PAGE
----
Khamenei: Beware American Sex, Money

Supreme Leader Ayatollah Ali Khamenei warned his followers to beware American subversion of Iran’s culture in a state television address. “The enemy sets up a network within a nation and inside a country mainly through the two means of money and sexual attractions, to change ideals, beliefs and consequently the lifestyle [in Iran],” he said during the address.

The warning comes at a time when Iran is violently suppressing dissidents and engaged in what observers have called a “witch hunt” for American spies.  Iranians with American ties have been arrested, imprisoned, and have even simply disappeared when lured to Iran.  The most famous of these is the Washington Post’s Jason Rezaian, who was sentenced this month on charges of espionage.  The details of the sentence were not made public.

This secrecy by the Iranian regime is common when it is dealing with Iranians with American ties.  Siamak Namazi, the fifth businessman with American ties to be arrested during this crackdown, was not told on what charges he was being taken in. Nizar Zakka was simply disappeared, with the regime not even formally acknowledging having taken him into custody.

Arrests such as these point to a regime that is in turmoil, former CIA officer Clare Lopez wrote for IranTruth earlier this month. Some of those arrested appeared to have tight political connections with the Iranian government and economy, but those ties were not sufficient to protect them from this wave of fear among the hardliners against the country becoming more open in the wake of the Iran deal.  The big question, she wrote at the time, was where Khamenei stood on the matter.  This state television address appears to answer that question:  he is in favor of the crackdown.

Indeed, Khamenei went on to emphasize that all Iranian officials needed to take seriously the danger posed by American subversion.  He added a warning against using the issue to promote one’s political faction — “if some are making factional use of this (infiltration), it’s a mistake,” he said.  In the very next breath, he added that “these words should not lead to ignoring and forgetting the main issue of infiltration.”

Those words appear to be a rebuke to President Hassan Rouhani, who criticized the wave of arrests earlier this month saying hard-liners are “exaggerating the issue.”  Though Khamenei’s words can be read as calling for an end to the factional bickering, which could consolidate Rouhani’s position, it is clear from his remarks that he wholly endorses the idea that infiltration and subversion are serious concerns.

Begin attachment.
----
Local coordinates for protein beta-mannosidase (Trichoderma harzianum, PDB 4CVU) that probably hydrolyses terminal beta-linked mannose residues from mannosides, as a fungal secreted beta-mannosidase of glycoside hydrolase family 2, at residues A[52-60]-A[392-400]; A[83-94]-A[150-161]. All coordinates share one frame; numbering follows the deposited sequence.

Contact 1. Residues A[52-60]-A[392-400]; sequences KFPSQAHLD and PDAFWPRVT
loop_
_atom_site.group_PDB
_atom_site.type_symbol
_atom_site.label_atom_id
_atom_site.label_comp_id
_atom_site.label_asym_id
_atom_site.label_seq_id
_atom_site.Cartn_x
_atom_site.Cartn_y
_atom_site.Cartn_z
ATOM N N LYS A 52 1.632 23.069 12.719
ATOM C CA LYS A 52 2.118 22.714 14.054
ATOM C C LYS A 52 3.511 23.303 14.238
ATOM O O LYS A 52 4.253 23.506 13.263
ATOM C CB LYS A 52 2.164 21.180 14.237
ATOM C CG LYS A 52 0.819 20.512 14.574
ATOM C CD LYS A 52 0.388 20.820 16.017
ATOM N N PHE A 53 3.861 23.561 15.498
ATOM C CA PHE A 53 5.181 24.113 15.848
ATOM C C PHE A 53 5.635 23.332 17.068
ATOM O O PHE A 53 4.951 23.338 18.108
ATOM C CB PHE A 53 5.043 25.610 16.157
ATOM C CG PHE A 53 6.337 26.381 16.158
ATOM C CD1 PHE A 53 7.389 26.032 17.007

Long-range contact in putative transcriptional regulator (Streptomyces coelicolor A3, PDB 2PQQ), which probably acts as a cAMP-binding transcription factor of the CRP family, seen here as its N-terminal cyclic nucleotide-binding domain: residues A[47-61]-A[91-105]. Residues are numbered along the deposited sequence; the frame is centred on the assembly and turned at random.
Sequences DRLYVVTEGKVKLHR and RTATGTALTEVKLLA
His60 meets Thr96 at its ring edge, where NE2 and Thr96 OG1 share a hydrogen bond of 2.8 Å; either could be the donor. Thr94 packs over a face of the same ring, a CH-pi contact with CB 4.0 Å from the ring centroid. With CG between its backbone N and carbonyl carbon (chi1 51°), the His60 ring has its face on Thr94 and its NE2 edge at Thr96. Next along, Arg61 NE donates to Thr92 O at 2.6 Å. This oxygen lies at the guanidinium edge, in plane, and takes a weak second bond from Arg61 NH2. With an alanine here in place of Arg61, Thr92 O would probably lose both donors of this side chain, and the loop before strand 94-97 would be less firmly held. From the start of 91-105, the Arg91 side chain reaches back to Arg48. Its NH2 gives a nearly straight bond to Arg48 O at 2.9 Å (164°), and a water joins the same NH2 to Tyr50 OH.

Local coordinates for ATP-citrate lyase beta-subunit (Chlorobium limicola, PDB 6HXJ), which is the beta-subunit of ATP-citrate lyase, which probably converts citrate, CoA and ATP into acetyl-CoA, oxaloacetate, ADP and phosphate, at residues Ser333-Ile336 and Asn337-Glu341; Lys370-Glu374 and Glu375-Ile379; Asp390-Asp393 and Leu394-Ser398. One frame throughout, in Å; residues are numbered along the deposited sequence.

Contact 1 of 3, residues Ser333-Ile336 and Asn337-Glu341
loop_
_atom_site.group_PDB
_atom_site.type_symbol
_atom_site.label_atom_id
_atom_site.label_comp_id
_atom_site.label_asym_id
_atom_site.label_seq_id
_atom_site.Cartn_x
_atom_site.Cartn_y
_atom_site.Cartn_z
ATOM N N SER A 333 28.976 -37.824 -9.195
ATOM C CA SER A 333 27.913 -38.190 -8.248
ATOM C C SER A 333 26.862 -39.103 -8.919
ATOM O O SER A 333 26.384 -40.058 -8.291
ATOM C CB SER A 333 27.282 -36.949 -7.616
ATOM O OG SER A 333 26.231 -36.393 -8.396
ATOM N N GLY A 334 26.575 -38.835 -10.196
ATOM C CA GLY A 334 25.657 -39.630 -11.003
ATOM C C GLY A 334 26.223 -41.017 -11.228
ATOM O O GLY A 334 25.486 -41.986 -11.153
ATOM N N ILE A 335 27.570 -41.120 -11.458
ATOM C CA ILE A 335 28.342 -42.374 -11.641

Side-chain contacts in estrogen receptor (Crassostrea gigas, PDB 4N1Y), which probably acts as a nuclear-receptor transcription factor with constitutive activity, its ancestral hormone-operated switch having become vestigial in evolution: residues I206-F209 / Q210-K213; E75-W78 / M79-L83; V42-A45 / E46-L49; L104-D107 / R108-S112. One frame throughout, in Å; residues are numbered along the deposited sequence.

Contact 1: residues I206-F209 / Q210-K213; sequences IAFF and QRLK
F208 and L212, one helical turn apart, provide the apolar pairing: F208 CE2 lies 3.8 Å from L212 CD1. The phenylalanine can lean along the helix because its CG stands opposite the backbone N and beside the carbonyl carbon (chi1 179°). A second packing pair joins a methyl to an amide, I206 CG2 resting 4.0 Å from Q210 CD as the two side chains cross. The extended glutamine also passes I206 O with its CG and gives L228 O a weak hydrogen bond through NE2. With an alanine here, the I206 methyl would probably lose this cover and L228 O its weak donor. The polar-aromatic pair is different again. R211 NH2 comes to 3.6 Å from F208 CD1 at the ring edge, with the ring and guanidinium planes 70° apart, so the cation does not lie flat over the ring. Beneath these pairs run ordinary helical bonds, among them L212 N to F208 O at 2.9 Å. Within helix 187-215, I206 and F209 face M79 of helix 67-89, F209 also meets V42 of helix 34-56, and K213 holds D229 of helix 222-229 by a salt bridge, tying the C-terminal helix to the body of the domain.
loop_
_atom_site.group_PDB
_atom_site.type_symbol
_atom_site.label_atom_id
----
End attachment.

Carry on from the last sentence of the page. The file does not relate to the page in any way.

Khamenei’s address can bring no comfort even to Iranians without American ties, as they indict a whole subset of the population — ‘a nation within a nation’ — that are drawn to openness and engagement with the wider world.  Poets such as Fatemeh Ekhtesari and Mehdi Mousav, each recently sentenced to receive 99 lashes apiece for their artwork, will continue to draw the ire of the Iranian suppression.  So too young people such as those sentenced to receive 91 lashes for dancing to an American pop song.

In addition to these harsh measures, which go well beyond concerns with ‘infiltration’ or even subversion but are designed to prevent American cultural influence, Iran has banned imports of American consumer goods.  That order was apparently also given directly by Khamenei to President Rouhani, showing the depth of his personal concern that American cultural subversion could be the ultimate undoing of his revolution.

The Ayatollah has also embarked on an attempt at cultural infiltration himself, addressing Western youth and urging them to study Islam.  In a recent open letter to the youth of the West he wrote that they should be “ashamed of slavery, embarrassed by the colonial period and chagrined at the oppression of people of color and non-Christians.”  To avoid being guilty of such things themselves, he wrote, they should study Islam’s “primary and original sources,” presumably the Koran and Sunnah.  Unusually, Khamenei did not advocate Iran’s particular take on those traditions in the letter.